Excellence is a rational and achievable goal. You’re endeavouring to do the best you can. This belief tends to remove fear and inspire an enthusiastic state rather than a fearful one.

In Table 1-2, I demonstrate some of the differences between perfectionism and the pursuit of excellence.

Table 1-2 Differences Between Perfectionism and the Pursuit of Excellence

Perfectionism

Pursuit of Excellence

You’re driven by fear of failure.

You’re motivated by enthusiasm.

You work out of a sense of duty.

You enjoy the challenge of new tasks.

You’re nervous of change and taking risks.

You enjoy taking calculated risks and finding new ways of working.

None of your accomplishments are ever quite good enough.

You achieve a sense of satisfaction from your efforts even if they haven’t worked out perfectly.

You judge others by your own perfectionist view, so no one else is ever quite good enough either.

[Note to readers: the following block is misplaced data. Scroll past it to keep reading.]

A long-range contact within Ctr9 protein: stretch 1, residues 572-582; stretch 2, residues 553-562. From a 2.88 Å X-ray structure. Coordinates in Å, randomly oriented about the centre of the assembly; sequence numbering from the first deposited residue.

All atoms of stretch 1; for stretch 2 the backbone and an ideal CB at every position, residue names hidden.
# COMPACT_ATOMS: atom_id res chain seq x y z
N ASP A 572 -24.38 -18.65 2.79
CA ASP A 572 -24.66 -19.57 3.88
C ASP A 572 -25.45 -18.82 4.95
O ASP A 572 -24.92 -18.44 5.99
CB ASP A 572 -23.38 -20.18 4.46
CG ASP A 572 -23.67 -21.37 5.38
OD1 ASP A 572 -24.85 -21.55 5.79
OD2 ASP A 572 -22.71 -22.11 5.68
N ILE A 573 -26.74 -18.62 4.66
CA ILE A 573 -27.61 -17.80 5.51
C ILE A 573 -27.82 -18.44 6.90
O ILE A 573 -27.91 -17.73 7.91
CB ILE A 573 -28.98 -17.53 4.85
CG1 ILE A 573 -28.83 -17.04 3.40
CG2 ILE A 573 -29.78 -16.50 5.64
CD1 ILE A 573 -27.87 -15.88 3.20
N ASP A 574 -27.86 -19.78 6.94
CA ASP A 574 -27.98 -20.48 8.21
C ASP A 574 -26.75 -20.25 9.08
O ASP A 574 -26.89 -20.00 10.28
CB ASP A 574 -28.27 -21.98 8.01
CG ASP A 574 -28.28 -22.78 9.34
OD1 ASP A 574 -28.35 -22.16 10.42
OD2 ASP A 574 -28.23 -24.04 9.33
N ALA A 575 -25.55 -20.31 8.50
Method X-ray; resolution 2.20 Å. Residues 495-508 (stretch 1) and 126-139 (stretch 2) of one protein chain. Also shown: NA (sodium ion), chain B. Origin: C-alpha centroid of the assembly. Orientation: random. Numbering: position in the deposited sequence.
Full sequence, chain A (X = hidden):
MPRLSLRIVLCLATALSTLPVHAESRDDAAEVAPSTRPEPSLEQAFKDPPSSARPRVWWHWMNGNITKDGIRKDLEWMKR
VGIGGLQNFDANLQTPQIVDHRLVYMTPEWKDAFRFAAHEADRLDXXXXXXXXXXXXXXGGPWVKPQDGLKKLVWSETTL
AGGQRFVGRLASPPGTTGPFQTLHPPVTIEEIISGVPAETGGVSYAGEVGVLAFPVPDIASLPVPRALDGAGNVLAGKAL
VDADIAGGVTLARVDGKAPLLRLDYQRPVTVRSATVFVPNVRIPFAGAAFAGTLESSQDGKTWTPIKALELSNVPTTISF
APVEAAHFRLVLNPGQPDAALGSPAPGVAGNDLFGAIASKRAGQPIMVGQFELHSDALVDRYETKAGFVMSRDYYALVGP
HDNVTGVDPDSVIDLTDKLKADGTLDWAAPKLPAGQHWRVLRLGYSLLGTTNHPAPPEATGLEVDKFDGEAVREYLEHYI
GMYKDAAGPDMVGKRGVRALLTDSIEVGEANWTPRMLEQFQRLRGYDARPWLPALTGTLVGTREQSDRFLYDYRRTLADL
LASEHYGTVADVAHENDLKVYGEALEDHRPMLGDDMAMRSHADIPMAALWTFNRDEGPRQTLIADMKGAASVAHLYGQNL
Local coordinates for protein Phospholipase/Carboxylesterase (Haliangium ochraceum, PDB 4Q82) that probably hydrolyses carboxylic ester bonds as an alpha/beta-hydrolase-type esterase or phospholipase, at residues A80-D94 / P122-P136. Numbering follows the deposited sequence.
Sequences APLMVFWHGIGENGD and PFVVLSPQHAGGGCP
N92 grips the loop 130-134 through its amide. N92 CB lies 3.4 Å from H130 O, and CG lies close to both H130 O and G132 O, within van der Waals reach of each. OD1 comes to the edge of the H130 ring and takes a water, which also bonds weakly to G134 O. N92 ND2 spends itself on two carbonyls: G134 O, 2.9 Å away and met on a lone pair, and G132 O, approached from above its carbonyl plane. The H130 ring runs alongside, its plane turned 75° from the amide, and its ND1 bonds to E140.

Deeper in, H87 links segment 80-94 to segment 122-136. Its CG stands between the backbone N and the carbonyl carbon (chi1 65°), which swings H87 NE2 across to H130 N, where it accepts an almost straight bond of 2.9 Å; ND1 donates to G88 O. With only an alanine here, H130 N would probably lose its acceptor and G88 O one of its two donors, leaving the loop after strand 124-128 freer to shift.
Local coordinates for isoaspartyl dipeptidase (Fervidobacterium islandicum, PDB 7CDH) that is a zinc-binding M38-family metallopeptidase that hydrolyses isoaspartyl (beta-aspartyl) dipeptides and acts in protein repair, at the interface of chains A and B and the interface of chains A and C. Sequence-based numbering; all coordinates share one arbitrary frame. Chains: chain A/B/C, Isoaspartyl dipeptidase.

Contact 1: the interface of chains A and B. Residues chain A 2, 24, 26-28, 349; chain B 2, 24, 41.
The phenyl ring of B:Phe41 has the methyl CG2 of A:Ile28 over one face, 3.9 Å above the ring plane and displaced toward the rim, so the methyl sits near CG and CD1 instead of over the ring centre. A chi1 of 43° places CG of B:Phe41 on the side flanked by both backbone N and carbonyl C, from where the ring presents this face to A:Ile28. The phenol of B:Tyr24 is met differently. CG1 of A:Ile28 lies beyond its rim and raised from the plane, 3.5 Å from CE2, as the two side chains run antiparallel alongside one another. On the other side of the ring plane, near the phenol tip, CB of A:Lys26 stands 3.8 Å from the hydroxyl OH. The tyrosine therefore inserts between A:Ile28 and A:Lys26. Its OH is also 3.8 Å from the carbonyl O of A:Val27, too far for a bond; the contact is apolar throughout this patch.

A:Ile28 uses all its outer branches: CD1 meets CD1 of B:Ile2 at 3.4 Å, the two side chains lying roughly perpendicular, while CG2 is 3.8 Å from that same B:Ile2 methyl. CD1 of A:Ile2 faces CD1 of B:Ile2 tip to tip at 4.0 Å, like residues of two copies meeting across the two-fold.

You accept that others are doing the best they can and can develop.

Your self-esteem depends on external achievements at work.

You feel you have intrinsic value in yourself, outside your external achievements.

You seek to impress people with your knowledge.

You feel accepted without trying to impress people all the time.

If you don’t achieve an important goal, you feel like a failure.

You realise that everyone makes mistakes occasionally, and, while you don’t seek to fail, you accept that you can learn from experience.

You feel you must be strong and not share vulnerabilities.

You can be vulnerable and share doubts and feelings with others.

You expect others to work in your way.

You allow others to work in their own way.

You miss deadlines because you’re still striving to get it just right.

You know when a piece of work is good enough.

Remember.eps These are very different ways of operating. The perfectionist will never be happy with her efforts. This results in low self-esteem and a fear-based approach to life and work. Enabling people to realise that it is more realistic to seek excellence enables them to free up their creativity and enjoy the process of working.